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Who gets the house? Understanding joint property ownership

by Sherron Alexander-Bedingfield | Jan 21, 2016
  • Property assets often form the core, and most emotionally sensitive, part of a will. The way that property is held between spouses or partners can affect the way it must be passed on.
    Before leaving property to a beneficiary in a will, think first about how you own that property and whether all of it (or part of it) can be left to your loved ones.

    Anyone who jointly owns property should have a clear understanding of how that property is held. Property can be jointly held in one of two ways: As joint tenants or tenants in common.

    Both are in joint names, but they have a different bearing on how your property can and should be dealt with in a will.
    • Joint tenants – on the death of a joint owner, the whole property is passed to the surviving owner(s) outside of any will.  This is the most common way that two or more people hold property in the UK.
    • Tenants in common – on the death of a joint owner, the deceased’s share of the property is distributed according to the terms of the deceased’s will. If there is no will, intestacy rules apply.
    If you are uncertain of the way you jointly own your property, this information can be found out from the Land Registry for a small fee. If you need to change from a joint tenancy to a tenants in common, our wills experts can prepare the necessary paperwork on your behalf.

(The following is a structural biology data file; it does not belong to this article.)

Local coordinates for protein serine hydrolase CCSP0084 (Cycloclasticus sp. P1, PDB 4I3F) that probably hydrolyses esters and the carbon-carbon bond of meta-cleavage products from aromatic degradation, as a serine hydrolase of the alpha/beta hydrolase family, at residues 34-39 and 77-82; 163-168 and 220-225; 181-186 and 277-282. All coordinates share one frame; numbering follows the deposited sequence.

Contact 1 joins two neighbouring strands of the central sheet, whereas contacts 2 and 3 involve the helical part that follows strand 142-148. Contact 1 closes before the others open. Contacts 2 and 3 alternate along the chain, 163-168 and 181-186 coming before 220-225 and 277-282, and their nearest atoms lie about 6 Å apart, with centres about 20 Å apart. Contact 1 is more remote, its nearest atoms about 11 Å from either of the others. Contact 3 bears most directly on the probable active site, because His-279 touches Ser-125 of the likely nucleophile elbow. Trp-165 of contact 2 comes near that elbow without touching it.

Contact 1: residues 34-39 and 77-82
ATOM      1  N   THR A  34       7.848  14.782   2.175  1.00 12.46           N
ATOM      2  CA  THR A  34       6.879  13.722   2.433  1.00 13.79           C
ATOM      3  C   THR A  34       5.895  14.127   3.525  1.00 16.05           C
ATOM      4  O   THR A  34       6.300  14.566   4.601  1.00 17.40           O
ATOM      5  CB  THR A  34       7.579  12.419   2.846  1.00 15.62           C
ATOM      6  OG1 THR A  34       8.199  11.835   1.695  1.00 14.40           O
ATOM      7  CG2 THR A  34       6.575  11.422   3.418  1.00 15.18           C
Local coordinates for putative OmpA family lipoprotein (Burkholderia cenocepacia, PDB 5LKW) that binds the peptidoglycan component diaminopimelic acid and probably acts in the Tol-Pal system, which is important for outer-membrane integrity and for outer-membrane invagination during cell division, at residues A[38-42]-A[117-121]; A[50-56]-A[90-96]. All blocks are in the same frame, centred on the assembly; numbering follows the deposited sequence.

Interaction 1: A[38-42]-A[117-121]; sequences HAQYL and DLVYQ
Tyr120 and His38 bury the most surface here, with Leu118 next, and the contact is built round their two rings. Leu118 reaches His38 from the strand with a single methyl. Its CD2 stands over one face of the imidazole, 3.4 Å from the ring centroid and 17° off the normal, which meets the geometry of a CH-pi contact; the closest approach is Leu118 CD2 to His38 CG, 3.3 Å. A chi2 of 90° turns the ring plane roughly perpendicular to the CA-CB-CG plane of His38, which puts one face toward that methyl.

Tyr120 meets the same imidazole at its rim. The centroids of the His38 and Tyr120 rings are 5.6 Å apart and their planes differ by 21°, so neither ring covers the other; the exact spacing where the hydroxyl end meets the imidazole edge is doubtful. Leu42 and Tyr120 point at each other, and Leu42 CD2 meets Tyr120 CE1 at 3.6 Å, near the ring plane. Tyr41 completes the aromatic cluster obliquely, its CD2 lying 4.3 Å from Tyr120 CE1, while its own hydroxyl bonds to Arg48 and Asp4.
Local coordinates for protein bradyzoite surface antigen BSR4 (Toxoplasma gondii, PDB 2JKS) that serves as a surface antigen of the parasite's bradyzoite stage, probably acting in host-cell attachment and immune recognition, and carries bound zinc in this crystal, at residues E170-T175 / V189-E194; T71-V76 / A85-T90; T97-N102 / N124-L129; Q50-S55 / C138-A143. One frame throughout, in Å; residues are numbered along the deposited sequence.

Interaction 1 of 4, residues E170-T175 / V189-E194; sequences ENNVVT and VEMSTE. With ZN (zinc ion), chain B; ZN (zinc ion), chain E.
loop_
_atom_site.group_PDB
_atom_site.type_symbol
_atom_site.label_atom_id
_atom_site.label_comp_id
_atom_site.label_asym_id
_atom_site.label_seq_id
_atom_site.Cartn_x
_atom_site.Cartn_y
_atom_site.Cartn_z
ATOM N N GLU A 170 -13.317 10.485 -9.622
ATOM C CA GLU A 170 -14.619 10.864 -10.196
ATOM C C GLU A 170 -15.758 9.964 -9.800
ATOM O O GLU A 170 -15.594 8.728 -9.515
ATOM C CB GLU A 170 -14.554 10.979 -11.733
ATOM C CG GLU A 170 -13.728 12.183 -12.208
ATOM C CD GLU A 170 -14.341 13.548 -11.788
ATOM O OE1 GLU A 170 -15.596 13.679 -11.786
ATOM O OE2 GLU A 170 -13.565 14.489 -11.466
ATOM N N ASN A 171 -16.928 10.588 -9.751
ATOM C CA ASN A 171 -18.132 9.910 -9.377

The way you jointly own property is particularly important for people in second marriages or where one party has contributed more to the purchase price. Similarly, it should be looked at where couples have divorced or just separated. Often the property was purchased during a period of happiness and hope and, when that relationship has ended, both parties need to think about regularising their financial affairs. Without this, a former partner could inherit your share of the house. 

    Joint ownership and Inheritance Tax

    You should also be mindful of tax implications when gifting your home to your children or selling your home and giving them all or a share of the funds.

    For Inheritance Tax purposes, gifting your property has the same tax implications as giving a large gift. You can make an outright gift of your home, regardless of its value, and it will be exempt from Inheritance Tax if you live for an additional seven years. The gift is considered a potentially exempt transfer.

    However, if you give away your home with conditions attached to it, or if you continue to benefit from the home yourself, then this is known as a gift with reservation of benefit.

    In this scenario, it does not matter how long you live for, the gift will never be exempt from Inheritance Tax. The best way to prevent the property from being considered a gift with reservation of benefit is to pay market rent on the property and for the new owners to declare the rental income received in their own tax returns.

    There are also further tax implications when you sell your home, give the money to your children and then move in and live with them. To ensure that you are not considered asliving in a pre-owned asset you will need to pay them market rent and ensure that they declare their rental income.

    It is important to have a frank and honest discussion with your will writer and financial adviser about your property so that you can pass it on to the people you care about in the way that you want.

    For more information, visit our wills page or contact us at or on +44 (0) 20 7759 5531.

    We are a professional services company that specialises in cross-border financial and immigration advice and solutions.

    Our teams in the UK, South Africa and Australia can ensure that when you decide to move overseas, invest offshore or expand your business internationally, you’ll do so with the backing of experienced local experts.

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